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Valve’s Steam Deck will let you install anything, including the Epic Games Store

Don’t want SteamOS? You can get Windows instead

two people playing Guilty Gear Strive with two fight sticks connected to a Steam Deck Image: Valve
Nicole Carpenter is a senior reporter specializing in investigative features about labor issues in the game industry, as well as the business and culture of games.

Don’t actually want to play Steam games on your Steam Deck? That’s OK: Valve’s new handheld device isn’t a closed system — players can download other operating systems and game stores on the device.

Epic Games Store, uPlay, and Origin? All of those will work on the Steam Deck, if you wanted to play there, according to IGN.

Valve announced the handheld device on Thursday. The Nintendo Switch-like device will be available in December starting at $399. Basically, Steam Deck is described as a portable PC, with a bigger footprint than the Nintendo Switch — at least slightly. The screen is 7 inches, sandwiched by thumbsticks, a D-pad, and buttons. Trackpads are available on each side of the device, too, with eight triggers on the back. The Steam Deck runs Proton, which is an adapted version of Linux that can play Windows and Linux games. In contrast to Nintendo’s notorious closed system for the Switch, Valve will let players circumvent its Steam OS entirely — you could just wipe the thing and add Windows.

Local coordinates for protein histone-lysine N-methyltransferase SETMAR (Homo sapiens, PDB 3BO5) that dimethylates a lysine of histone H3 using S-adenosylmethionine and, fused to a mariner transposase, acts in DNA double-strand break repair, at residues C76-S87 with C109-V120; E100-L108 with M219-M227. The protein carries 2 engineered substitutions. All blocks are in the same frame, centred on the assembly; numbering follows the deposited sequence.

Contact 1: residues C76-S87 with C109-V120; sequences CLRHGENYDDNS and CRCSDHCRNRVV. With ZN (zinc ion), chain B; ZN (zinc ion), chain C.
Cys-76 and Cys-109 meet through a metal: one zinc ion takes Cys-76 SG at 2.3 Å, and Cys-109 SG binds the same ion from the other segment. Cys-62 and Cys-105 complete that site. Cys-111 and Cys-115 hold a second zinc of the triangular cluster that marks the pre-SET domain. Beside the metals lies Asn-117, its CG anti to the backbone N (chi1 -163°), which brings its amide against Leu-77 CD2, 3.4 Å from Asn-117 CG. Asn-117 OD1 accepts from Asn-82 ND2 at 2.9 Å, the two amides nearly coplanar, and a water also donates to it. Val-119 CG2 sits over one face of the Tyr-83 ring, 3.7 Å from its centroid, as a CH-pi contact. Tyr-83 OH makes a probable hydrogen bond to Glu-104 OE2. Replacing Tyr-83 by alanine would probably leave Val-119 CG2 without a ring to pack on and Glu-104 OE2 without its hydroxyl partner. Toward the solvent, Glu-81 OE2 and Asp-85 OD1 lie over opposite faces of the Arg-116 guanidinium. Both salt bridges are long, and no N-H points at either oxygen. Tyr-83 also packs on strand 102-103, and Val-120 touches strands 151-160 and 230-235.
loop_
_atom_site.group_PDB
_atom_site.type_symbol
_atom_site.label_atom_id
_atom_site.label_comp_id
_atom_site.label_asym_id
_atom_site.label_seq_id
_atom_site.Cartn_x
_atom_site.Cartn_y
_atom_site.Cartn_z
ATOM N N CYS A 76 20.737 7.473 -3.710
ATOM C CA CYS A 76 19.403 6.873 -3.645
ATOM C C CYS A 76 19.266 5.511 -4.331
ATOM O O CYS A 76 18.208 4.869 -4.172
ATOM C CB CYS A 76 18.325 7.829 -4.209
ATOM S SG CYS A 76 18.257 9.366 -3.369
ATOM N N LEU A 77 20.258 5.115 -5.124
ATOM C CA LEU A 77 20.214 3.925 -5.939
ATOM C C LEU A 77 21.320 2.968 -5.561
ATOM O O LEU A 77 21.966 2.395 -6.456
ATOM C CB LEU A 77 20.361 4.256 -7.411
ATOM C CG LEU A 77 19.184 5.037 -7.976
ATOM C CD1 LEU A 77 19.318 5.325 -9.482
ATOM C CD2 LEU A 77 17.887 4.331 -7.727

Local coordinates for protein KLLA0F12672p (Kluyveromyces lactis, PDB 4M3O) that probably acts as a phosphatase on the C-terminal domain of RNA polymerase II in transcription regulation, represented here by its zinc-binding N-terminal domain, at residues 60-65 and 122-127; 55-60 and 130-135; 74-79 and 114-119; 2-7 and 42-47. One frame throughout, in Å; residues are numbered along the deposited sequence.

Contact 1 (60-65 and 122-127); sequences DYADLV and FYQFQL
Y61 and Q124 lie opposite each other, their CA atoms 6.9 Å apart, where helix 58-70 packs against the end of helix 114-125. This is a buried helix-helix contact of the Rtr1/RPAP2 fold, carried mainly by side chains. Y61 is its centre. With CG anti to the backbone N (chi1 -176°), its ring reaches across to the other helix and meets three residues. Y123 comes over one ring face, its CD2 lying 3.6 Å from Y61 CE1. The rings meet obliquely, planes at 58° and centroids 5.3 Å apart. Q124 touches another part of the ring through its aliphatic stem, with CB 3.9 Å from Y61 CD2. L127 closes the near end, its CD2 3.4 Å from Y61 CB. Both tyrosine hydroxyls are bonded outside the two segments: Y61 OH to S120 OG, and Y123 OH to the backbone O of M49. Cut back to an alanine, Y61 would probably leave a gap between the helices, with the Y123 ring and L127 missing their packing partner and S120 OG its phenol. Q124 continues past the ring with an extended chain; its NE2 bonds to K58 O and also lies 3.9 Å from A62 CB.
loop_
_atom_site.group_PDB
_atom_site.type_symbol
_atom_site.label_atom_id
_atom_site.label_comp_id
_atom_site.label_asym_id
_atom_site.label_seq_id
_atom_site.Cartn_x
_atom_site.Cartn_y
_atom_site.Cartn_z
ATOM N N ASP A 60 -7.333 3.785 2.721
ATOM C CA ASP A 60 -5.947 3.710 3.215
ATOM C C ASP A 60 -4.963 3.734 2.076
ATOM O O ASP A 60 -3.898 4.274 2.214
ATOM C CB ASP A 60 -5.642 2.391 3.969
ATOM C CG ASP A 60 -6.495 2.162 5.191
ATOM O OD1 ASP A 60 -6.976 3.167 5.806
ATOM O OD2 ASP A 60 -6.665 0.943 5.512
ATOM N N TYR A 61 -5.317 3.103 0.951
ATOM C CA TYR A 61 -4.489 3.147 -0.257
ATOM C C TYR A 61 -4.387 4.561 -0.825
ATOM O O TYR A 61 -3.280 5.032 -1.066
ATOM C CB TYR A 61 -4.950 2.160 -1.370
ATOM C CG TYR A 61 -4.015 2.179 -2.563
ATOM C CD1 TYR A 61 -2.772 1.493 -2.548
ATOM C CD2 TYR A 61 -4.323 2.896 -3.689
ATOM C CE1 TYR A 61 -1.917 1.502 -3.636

That means game stores like Steam rival Epic Games Store will be available to use, too, alongside other stores. ( is available as an app on Epic Games Store, so indie games from there will be easily accessible, too, it seems.)

The possibilities don’t stop there, either. Microsoft opened its Xbox Cloud Gaming platform to all Xbox Game Pass Ultimate subscribers in June, making the cloud-based streaming service available on browsers. Theoretically, that means that players will likely be able to access Xbox Game Pass games using the Stream Deck.

“It is a PC; you can install whatever you want on it,” Valve’s Erik Peterson said in a developer-oriented video published to Valve’s Steamworks YouTube channel. In addition, Greg Coomer of Valve told IGN that the Steam Deck’s accessory support extends to “anything that can be plugged in via USB and anything that can be plugged in or accessed via Bluetooth.”

IGN reported that Steam Deck’s default Steam OS is “smooth and efficient” at what it does — getting people into video games. But the option for more — a totally open environment for gaming — is refreshing to hear about, considering how closed off other portable gaming devices often are, like Nintendo Switch or even Apple phones. Other plus here is that players will also be able to access Steam Workshop and mods outside the workshop, which feels unheard of for portable devices — unless you intended to jailbreak those systems.

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